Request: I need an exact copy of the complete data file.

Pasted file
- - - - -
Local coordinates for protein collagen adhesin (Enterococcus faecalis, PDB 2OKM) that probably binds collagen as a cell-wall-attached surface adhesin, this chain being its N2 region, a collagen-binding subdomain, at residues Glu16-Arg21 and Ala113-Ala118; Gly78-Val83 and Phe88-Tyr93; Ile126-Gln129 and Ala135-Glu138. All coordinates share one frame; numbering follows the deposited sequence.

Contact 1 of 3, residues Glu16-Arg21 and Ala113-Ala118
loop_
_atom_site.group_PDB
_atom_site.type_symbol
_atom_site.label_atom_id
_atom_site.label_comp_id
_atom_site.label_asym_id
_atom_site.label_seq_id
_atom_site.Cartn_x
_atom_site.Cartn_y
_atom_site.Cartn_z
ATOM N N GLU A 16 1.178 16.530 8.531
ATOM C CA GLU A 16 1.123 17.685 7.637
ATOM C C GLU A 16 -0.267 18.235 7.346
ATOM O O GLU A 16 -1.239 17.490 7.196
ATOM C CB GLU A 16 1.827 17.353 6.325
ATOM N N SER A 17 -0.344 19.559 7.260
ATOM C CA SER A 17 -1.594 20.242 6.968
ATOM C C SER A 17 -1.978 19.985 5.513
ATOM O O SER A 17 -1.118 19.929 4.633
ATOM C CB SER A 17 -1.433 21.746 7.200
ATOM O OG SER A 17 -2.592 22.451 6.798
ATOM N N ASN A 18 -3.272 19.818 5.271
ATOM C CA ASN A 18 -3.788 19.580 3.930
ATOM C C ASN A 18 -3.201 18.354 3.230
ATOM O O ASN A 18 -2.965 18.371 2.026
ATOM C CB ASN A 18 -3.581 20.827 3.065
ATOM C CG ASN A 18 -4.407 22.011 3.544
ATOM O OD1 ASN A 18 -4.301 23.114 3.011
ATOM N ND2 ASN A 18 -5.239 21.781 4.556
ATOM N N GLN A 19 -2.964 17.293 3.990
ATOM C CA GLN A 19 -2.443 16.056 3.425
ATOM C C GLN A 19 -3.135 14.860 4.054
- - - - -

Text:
Local coordinates for protein collagen adhesin (Enterococcus faecalis, PDB 2OKM) that probably binds collagen as a cell-wall-attached surface adhesin, this chain being its N2 region, a collagen-binding subdomain, at residues Glu16-Arg21 and Ala113-Ala118; Gly78-Val83 and Phe88-Tyr93; Ile126-Gln129 and Ala135-Glu138. All coordinates share one frame; numbering follows the deposited sequence.

Contact 1 of 3, residues Glu16-Arg21 and Ala113-Ala118
loop_
_atom_site.group_PDB
_atom_site.type_symbol
_atom_site.label_atom_id
_atom_site.label_comp_id
_atom_site.label_asym_id
_atom_site.label_seq_id
_atom_site.Cartn_x
_atom_site.Cartn_y
_atom_site.Cartn_z
ATOM N N GLU A 16 1.178 16.530 8.531
ATOM C CA GLU A 16 1.123 17.685 7.637
ATOM C C GLU A 16 -0.267 18.235 7.346
ATOM O O GLU A 16 -1.239 17.490 7.196
ATOM C CB GLU A 16 1.827 17.353 6.325
ATOM N N SER A 17 -0.344 19.559 7.260
ATOM C CA SER A 17 -1.594 20.242 6.968
ATOM C C SER A 17 -1.978 19.985 5.513
ATOM O O SER A 17 -1.118 19.929 4.633
ATOM C CB SER A 17 -1.433 21.746 7.200
ATOM O OG SER A 17 -2.592 22.451 6.798
ATOM N N ASN A 18 -3.272 19.818 5.271
ATOM C CA ASN A 18 -3.788 19.580 3.930
ATOM C C ASN A 18 -3.201 18.354 3.230
ATOM O O ASN A 18 -2.965 18.371 2.026
ATOM C CB ASN A 18 -3.581 20.827 3.065
ATOM C CG ASN A 18 -4.407 22.011 3.544
ATOM O OD1 ASN A 18 -4.301 23.114 3.011
ATOM N ND2 ASN A 18 -5.239 21.781 4.556
ATOM N N GLN A 19 -2.964 17.293 3.990
ATOM C CA GLN A 19 -2.443 16.056 3.425
ATOM C C GLN A 19 -3.135 14.860 4.054